Disney’s “Beauty and the Beast” opens a weeklong run at the Fox Theatre on Feb. 2.
MONTH AFTER MONTH, year after year, the touring versions of Broadway musicals move in and out of the Fox Theatre. It seems reasonable, at any given performance, to imagine a few playgoers watching with a what-if in mind.
Samuel Shurtleff faced his own what-if at age 48. He was a middle-school teacher in greater Houston until three years ago, then quit and moved to New York to see if he had what it takes. He had no contacts, no job.
He rented a room and worked as a private tutor to make ends meet. He took an acting class. A colleague asked him to be his scene partner at an audition for an agent. They performed something from Sam Shepard’s True West. The agent signed them both.
Now Shurtleff plays Cogsworth, leader of the castle’s domestic staff (in the form of a grandfather clock) in this national tour of Disney’s Beauty and the Beast. It’s his second tour as Cogsworth in the stage musical inspired by a movie, inspired by a mid-18th-century French fairy tale.
Shurtleff made his New York debut playing the foolish Bottom from A Midsummer Night’s Dream in a show called Bard at the Bar, a mixed bag of Shakespearean scenes. Roles such as Cogsworth and Bottom suit him. “They’re both uptight,” Shurtleff says.“The comedy that comes from both of them is right in my wheelhouse.”A Seattle reviewer said Shurtleff has “a vintage Hollywood comic character actor panache about him.”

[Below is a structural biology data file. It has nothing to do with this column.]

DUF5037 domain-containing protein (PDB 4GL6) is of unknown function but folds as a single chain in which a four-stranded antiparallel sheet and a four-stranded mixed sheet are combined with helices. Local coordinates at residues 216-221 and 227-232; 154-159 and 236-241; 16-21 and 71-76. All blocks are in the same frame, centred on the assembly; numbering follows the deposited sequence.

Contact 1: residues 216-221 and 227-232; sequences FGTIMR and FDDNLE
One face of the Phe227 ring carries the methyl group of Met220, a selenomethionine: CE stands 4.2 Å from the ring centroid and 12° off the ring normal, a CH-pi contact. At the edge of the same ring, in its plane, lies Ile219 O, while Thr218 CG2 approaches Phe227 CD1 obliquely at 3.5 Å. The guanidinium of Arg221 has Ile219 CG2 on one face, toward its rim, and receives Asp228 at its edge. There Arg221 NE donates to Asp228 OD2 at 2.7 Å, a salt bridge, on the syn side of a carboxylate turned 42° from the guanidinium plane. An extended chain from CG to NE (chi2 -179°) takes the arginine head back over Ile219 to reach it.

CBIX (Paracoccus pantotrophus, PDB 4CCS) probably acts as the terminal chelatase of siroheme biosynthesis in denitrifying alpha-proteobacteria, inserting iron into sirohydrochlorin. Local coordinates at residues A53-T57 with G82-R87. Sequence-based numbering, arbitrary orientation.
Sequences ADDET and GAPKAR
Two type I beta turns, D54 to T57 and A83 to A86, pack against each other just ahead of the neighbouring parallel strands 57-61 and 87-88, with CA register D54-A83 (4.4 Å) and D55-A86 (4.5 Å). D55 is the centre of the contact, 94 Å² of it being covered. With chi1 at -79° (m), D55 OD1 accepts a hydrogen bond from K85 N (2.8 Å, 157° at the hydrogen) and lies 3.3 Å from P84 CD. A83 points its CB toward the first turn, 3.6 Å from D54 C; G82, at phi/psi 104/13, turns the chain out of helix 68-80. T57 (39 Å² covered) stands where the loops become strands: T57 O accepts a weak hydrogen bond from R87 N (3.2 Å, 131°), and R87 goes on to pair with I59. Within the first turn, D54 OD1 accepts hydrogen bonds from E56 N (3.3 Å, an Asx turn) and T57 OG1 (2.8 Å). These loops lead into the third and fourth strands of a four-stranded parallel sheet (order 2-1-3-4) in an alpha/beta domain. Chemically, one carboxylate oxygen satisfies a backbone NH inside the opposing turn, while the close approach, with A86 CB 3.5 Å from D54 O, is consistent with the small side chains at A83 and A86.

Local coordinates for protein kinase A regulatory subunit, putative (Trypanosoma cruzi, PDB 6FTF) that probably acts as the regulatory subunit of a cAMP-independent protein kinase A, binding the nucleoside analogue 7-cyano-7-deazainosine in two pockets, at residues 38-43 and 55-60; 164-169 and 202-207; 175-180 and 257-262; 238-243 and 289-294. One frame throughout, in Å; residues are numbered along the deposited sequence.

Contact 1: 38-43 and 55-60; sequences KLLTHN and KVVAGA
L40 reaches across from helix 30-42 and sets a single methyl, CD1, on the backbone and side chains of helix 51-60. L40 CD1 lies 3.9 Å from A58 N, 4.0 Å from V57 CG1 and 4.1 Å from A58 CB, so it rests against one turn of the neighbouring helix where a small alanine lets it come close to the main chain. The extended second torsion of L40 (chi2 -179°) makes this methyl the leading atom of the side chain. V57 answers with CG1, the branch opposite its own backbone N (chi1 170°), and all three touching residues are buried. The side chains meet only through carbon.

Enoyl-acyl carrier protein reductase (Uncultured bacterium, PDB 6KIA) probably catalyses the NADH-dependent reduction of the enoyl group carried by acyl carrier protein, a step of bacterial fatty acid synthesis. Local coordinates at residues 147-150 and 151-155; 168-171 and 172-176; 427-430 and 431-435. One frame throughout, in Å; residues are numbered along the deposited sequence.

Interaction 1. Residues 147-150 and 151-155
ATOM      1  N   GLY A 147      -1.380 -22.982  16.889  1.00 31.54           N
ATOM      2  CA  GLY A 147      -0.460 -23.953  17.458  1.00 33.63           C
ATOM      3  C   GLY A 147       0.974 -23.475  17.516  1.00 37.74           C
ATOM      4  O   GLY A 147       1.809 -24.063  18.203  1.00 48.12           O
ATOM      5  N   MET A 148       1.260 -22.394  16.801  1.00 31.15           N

“I love this show and this character,” Shurtleff says of Beast. “ And what I really like is being part of a production that tries to show people that your dream is worth chasing.”
[GO HERE FOR A MONTAGE OF SCENES FROM “BEAUTY AND THE BEAST”]
He also appreciates the musical’s central theme, “the overall idea that what you see on the exterior, the first impression of someone, is not the genuine person. When we stop with the first impression and don’t even look to the heart of someone, we not only do that person a disservice, we do ourselves a disservice.”
What is the trickiest part of playing Cogsworth?
“It’s not the easiest costume to move around in,” he says with a laugh. “I have these very large pants that are squared off at the bottom. The top half is so heavy it’s like I’m wearing five quilts. I’m a little klutzy to start with, so it’s challenging not to step on the bottom edge of the pants when they’re bouncing.”
In the scene preceding the big “Be Our Guest” number, he must quickly run up and down stairs. “So far I haven’t fallen,” he says. “When I get through that bit, I always breathe a sigh of relief.”
This tour of Beast takes Shurtleff back to Houston, where friends and family will see him. There are some people there “who thought I had lost my mind and told me I would fail miserably if I went to New York. They said I would return with my tail between my legs.”
They’ll see him with a swinging pendulum but definitely no tail.
Shurtleff says he hasn’t done this alone. He describes his fiancee, Terri Gresham, as his “muse and cheerleader for the past six years.” The two, who became engaged recently, plan to marry in April when the tour visits Vegas.
“To quit my job and go to New York — I just wouldn’t have done it without her complete support and faith in me,” Shurtleff says. “She said, ‘You are going to make it, and you are going to be great.’ I needed that, needed to hear how much she believed in me.
“I absolutely wouldn’t be up there without Terri,” Shurtleff says. “That is 100 percent true, and I want her to know that. It’s kind of amazing. It makes my heart overflow.”
[FIND SHURTLEFF ON TWITTER AND INSTAGRAM: @sambeaux64]